Inside the Book

When the State of Israel came into existence in 1948, its very legitimacy as a nation was immediately challenged, often by the same people who questioned the rights of the Jewish people to live at peace on their own land. Yet since its independence, Israel has stood out as a nation with a truly democratic form of government surrounded by countries and peoples mostly ruled by tyrants and despots.

This has led to wars, border skirmishes and other assaults against Israel. This reached a pinnacle with the steady terrorist assaults against innocent civilians known as suicide bombings. Instead of condemning these attacks, many ignored the inhuman brutality or even worse, glorified the Palestinian Arab perpetrators as martyrs.

One of the favored forums for attempts to isolate Israel is at the United Nations. Rather than empathy for the Jewish victims of terrorist attacks, the UN has repeatedly excoriated Israel for its actions toward the Palestinians, ignoring the fact that most of the Palestinian people lived in areas controlled by their own Arab leaders.

As a result of the onslaught of the Second Intifada, Israel planned and began the construction of a terrorism prevention security barrier. Built roughly between Israel and the Palestinian territories, Israeli leaders made clear that it was not an attempt to create a border and preempt negotiations, but solely for the purpose of defending and protecting her people.

There have been a number of objections from Palestinians, with support from some Israelis, who felt that they were unduly burdened by the barrier. Many of these complaints were lodged with Israel’s vibrant and independent court system. Instead of rubber-stamping decisions, courts looked at each situation and in some cases have ordered that the route be changed or altered.

In 2004, Israel’s detractors at the UN, who refused to even recognize the right or need for Israel to be able to protect its citizens, saw another avenue to demonize the state. Defying its own charter, the UN General Assembly requested of the International Court of Justice at the Hague an advisory opinion about the security fence and its applicability under international law, some calling it an apartheid wall. Few people around the world were even aware that such an important tribunal was looming . Fewer still seemed to understand the potential difficulties it might cause for Israel and other countries desiring to protect their own citizens from terror attacks.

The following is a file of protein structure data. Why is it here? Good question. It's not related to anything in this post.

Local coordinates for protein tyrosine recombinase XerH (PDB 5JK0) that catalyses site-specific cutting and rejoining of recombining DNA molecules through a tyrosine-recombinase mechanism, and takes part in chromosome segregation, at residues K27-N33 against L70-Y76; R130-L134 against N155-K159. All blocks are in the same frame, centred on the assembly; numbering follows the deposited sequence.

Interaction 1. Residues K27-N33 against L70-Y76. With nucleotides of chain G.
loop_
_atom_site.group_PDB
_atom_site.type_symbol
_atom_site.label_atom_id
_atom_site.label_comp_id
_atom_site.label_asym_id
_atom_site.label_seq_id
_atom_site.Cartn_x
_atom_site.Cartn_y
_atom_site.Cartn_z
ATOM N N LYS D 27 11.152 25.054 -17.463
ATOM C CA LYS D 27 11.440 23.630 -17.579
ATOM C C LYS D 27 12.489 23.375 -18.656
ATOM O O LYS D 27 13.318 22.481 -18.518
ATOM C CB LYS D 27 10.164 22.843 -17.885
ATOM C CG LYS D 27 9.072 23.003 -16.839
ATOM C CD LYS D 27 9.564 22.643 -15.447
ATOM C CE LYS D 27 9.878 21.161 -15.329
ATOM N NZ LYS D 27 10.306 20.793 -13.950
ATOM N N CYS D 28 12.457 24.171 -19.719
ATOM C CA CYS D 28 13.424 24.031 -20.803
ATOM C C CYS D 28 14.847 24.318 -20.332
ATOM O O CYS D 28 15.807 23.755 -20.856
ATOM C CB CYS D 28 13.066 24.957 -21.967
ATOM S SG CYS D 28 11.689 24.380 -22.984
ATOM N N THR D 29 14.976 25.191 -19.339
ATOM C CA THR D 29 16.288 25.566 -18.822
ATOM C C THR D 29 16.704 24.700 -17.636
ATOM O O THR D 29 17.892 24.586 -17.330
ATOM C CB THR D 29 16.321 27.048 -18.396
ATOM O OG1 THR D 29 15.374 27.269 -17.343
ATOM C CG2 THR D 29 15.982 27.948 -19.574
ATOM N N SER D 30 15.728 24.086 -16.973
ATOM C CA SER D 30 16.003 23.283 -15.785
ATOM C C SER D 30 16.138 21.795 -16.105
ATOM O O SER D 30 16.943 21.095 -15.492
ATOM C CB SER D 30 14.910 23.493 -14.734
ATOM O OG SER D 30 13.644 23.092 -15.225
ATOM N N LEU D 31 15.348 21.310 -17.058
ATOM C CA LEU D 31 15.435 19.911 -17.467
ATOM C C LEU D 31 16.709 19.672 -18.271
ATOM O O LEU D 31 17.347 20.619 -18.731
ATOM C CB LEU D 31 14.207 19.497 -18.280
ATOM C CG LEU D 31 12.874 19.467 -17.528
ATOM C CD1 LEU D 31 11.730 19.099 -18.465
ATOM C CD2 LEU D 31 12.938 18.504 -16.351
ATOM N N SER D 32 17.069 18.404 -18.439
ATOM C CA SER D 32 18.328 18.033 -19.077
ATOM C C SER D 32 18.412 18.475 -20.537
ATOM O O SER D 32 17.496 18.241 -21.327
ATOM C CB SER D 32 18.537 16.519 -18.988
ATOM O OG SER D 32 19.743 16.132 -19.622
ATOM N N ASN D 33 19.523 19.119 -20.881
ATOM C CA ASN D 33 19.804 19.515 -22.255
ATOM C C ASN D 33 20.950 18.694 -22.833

One who immediately understood the danger if Israel was not allowed to adequately defend its citizens was Richard D. Heideman. An internationally known attorney, former President of B’nai B’rith International and advocate for the rights of victims of terrorism both in the US, in Israel, in Lebanon and in Europe, he understood how vulnerable innocent civilians would become under such limitations. Heideman filed the only brief on behalf of a non-governmental organization, the Foundation for the Defense of Democracies. He forcefully laid out the case to the ICJ for Israel’s right, and obligation, like every nation-state, to provide for the defense of her population. At the same time, he served as lead counsel at hearings held at The Hague, highlighting the victims and their suffering.

In The Hague Odyssey we follow Heideman’s meticulous and passionate defense of Israel’s right to defend its people. He complements his arguments with sharp, insightful analysis of the Court’s eventual negative and, some would say, inevitable ruling.

The Hague Odyssey is sure to be essential reading for any contemporary discussion of the Arab-Palestinian-Israeli conflict and the questionable ability of the United Nations to have a positive role in achieving a just and secure Israel.